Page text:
Commission You put your goods in commission at a dealer and first invoice the dealer when the item has been sold.
Subscriptions and license sales. You enter into agreements for continuous or repetitive deliveries of a product and invoice the customers a fixed amount agreed upon. month, quarter or year.
Invoicing You coordinate a delivery to a customer and further invoice deliveries from subcontractors with a profit to cover the handling.
Sale and rental of advertising space You sell visible advertising space in connection with your business and invoice the customer a contact price (per estimated exposure) or a price by ad size.
Time Sales You acquire professional knowledge or professional competence and invoice customers according to the time spent on tasks for them.
Performance Sales You provide a service and invoice the customer a fixed price for the entire service, or a price determined by the resource consumption that comes with the delivery.
Event sales You plan and execute an event and invoice customers an entrance fee per day. person.
Quotas You establish an organization or a network and invoice the participants a membership fee for a period.
Fundraising You develop a project that can receive support from foundations or public institutions and bill them an agreed amount to cover all project costs.
Franchising You develop a store or service concept and invoice customers a franchise fee and possibly a royalty as a percentage of the revenue they earn on the business.
Rental and leasing You invest in any equipment that you rent and invoice the customer a rental price per. period.
Credit business You let your customers pay for your product or service through a repayment scheme and invoice an interest rate on the credit the customer has on an ongoing basis. The customer invoices an insurance premium.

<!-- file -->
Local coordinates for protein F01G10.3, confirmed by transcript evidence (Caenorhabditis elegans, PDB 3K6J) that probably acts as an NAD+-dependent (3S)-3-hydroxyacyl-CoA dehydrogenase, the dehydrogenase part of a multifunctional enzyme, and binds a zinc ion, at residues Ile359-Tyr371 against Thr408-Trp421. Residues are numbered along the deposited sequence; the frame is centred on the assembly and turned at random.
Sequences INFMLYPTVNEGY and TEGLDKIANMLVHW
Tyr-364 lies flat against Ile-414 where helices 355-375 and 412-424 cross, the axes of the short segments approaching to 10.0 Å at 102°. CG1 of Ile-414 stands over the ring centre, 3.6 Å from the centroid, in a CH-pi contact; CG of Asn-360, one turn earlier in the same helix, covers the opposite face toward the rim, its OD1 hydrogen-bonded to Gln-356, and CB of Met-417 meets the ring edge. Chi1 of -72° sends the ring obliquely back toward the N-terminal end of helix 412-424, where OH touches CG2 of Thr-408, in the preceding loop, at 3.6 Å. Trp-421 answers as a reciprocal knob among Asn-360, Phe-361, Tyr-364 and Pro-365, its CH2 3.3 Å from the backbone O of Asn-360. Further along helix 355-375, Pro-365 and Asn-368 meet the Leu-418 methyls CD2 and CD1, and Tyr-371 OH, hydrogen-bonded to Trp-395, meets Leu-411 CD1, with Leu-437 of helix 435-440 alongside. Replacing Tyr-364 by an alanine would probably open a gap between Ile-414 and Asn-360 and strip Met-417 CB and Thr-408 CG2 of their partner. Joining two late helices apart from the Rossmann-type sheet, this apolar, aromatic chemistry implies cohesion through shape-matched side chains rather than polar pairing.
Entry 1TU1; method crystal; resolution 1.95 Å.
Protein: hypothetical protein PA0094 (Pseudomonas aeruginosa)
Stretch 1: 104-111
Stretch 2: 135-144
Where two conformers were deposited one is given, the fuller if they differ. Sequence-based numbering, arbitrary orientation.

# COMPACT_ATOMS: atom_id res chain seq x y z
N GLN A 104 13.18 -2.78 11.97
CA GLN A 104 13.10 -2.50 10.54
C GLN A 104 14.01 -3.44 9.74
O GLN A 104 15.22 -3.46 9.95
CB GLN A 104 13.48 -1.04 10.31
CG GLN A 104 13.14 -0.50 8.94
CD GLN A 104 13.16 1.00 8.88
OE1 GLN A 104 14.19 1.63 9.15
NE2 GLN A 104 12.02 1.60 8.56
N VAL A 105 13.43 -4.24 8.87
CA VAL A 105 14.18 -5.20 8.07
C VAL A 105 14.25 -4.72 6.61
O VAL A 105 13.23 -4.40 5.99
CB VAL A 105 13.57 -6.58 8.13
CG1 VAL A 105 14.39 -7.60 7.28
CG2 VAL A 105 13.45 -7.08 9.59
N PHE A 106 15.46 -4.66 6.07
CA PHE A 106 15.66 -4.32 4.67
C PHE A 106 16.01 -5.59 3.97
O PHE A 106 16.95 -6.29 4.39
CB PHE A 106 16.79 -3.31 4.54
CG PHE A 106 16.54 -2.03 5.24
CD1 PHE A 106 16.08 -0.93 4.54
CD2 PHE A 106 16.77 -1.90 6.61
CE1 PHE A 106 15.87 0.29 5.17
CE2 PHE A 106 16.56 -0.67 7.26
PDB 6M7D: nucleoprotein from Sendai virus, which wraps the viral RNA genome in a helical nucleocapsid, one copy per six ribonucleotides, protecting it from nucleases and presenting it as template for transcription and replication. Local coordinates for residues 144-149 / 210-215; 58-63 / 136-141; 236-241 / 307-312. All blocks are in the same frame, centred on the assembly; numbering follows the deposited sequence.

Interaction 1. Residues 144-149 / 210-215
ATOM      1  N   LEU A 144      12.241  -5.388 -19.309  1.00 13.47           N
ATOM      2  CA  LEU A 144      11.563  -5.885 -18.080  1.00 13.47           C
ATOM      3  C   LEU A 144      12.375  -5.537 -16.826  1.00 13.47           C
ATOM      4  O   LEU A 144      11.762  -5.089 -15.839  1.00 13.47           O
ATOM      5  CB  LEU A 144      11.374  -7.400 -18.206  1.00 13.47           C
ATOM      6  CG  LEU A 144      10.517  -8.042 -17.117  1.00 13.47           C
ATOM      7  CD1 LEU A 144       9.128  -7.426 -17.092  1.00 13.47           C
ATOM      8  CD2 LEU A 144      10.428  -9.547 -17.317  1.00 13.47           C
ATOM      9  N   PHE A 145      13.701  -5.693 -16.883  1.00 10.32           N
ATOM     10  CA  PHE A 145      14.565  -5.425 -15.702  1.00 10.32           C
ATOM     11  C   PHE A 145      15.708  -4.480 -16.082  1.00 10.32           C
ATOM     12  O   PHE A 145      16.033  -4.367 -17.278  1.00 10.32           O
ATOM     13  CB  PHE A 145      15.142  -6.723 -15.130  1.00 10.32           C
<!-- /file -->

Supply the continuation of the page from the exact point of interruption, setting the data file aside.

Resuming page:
Investing You invest in goods or shares and sell them after a period at a higher price, which among other things covers the costs you have incurred in connection with the investment.
Source: Growth Wheel, David Madie
The business guru, Peter Drucker, an Austrian-born American management consultant, educator, and author, whose writings contributed to the philosophical and practical foundations of the modern business corporation, said a business model is to answer the following three questions:
Business modelling theory has many other academic researchers, who elaborate further on the above definition:
Peter Drucker has a quote saying: “Leadership is doing the right things. Management is doing things right”
• By saying that “leadership is doing the right thing” he is referring to his business model definition: To develop a good business, you must know who your customers are, what value you deliver to the customers and how you get in contact with your customers. In short “What to do”
To help you to do the right thing The Business Canvas is a good tool.
• By saying “management is doing things right” he is referring to how the entrepreneur is managing her business in terms of sales, purchase, sales channels, marketing, product development, communicating to stakeholders, setting the right price, organizing the paper work etc. In short “How to do it”.
To implement and describe how “you do things right” you will use the business plan.
The art of business is to combine product and market to a profitable form
Soren Haugaard, Danish entrepreneurship professor